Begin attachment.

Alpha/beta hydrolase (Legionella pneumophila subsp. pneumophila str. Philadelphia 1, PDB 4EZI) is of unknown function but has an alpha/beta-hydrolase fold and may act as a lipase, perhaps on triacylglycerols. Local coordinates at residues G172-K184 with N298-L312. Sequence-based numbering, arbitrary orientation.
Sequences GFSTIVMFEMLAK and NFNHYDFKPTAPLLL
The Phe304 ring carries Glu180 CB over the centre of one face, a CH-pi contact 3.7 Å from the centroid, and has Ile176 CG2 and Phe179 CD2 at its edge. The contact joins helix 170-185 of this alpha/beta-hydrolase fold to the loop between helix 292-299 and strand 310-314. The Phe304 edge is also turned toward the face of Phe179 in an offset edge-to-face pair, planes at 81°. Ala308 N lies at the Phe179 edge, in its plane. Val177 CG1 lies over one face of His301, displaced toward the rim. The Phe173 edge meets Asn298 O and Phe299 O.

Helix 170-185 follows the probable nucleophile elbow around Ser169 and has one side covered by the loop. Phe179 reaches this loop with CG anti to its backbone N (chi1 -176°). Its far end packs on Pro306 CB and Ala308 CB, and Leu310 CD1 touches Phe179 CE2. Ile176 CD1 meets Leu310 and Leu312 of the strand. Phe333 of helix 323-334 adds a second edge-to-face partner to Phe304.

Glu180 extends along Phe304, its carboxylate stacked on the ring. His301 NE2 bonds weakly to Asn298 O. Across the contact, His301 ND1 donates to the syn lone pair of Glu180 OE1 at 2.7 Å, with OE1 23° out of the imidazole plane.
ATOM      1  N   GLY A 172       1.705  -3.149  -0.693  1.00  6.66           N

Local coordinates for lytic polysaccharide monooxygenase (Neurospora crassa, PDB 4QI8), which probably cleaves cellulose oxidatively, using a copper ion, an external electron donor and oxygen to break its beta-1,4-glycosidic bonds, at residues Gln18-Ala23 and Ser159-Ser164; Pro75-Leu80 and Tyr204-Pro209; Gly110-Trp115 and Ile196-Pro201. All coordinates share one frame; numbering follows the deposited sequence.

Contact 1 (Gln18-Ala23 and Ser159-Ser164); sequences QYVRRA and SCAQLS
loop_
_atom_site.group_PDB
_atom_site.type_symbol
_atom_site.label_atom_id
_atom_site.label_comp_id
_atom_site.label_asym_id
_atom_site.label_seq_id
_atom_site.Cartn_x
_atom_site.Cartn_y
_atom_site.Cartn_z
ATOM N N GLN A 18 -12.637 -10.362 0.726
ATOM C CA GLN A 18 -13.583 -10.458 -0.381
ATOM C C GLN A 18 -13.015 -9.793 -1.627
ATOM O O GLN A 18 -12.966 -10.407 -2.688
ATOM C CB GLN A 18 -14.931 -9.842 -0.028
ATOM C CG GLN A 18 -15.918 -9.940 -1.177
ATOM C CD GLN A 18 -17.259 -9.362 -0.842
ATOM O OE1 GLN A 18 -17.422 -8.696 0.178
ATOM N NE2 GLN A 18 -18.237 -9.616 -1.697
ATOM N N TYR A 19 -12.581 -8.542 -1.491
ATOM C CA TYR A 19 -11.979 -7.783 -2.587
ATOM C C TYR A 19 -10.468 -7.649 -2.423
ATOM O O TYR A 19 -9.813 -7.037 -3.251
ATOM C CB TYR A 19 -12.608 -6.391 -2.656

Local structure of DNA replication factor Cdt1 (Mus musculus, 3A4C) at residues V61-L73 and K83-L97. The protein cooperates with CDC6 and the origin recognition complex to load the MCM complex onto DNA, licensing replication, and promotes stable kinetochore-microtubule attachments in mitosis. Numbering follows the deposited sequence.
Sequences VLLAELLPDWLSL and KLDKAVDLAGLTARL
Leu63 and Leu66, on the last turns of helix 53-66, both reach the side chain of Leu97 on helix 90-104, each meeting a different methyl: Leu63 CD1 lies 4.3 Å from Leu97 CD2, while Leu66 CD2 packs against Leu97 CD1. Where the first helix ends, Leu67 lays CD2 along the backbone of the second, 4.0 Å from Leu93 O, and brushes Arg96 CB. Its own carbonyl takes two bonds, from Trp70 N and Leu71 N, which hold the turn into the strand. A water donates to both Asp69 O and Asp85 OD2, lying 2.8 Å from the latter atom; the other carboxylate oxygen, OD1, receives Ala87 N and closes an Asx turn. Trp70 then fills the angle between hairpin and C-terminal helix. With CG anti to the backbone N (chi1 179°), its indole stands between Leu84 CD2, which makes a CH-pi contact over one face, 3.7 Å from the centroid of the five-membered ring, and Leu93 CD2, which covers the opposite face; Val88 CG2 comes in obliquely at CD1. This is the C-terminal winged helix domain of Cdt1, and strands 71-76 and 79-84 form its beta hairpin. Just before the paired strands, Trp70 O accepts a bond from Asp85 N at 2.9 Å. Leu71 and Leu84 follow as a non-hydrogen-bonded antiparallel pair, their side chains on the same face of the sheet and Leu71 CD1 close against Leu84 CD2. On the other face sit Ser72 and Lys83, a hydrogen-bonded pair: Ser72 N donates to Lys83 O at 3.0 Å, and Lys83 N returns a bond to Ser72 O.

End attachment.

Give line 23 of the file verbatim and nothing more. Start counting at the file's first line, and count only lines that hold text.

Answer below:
ATOM C CB GLN A 18 -14.931 -9.842 -0.028